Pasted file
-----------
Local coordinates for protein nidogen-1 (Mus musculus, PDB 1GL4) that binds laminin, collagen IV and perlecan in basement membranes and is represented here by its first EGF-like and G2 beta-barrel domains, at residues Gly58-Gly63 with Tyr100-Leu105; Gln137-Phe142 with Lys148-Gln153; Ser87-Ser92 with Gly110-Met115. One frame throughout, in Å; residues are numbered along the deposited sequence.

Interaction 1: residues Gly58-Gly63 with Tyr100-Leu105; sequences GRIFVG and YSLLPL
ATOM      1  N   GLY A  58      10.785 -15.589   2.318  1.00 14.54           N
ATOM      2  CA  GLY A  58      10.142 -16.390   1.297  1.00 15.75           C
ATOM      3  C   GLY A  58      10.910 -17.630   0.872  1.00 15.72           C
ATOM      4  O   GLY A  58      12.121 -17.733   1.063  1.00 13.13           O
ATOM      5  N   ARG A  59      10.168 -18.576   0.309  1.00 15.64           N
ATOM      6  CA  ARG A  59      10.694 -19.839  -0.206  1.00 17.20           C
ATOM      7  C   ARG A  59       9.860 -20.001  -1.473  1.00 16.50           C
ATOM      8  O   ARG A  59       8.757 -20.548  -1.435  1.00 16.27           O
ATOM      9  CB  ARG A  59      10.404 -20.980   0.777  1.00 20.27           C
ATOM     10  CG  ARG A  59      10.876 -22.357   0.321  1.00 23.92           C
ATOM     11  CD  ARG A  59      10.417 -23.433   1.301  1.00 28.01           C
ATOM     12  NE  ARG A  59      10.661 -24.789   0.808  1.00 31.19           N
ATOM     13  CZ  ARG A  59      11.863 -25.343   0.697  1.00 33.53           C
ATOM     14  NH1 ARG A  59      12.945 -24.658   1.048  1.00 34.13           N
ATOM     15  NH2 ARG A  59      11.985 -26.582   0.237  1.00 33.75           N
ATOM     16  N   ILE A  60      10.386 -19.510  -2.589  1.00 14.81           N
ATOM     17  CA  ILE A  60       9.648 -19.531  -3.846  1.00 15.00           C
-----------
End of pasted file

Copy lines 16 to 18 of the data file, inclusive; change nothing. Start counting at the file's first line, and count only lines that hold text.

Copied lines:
ATOM     14  NH1 ARG A  59      12.945 -24.658   1.048  1.00 34.13           N
ATOM     15  NH2 ARG A  59      11.985 -26.582   0.237  1.00 33.75           N
ATOM     16  N   ILE A  60      10.386 -19.510  -2.589  1.00 14.81           N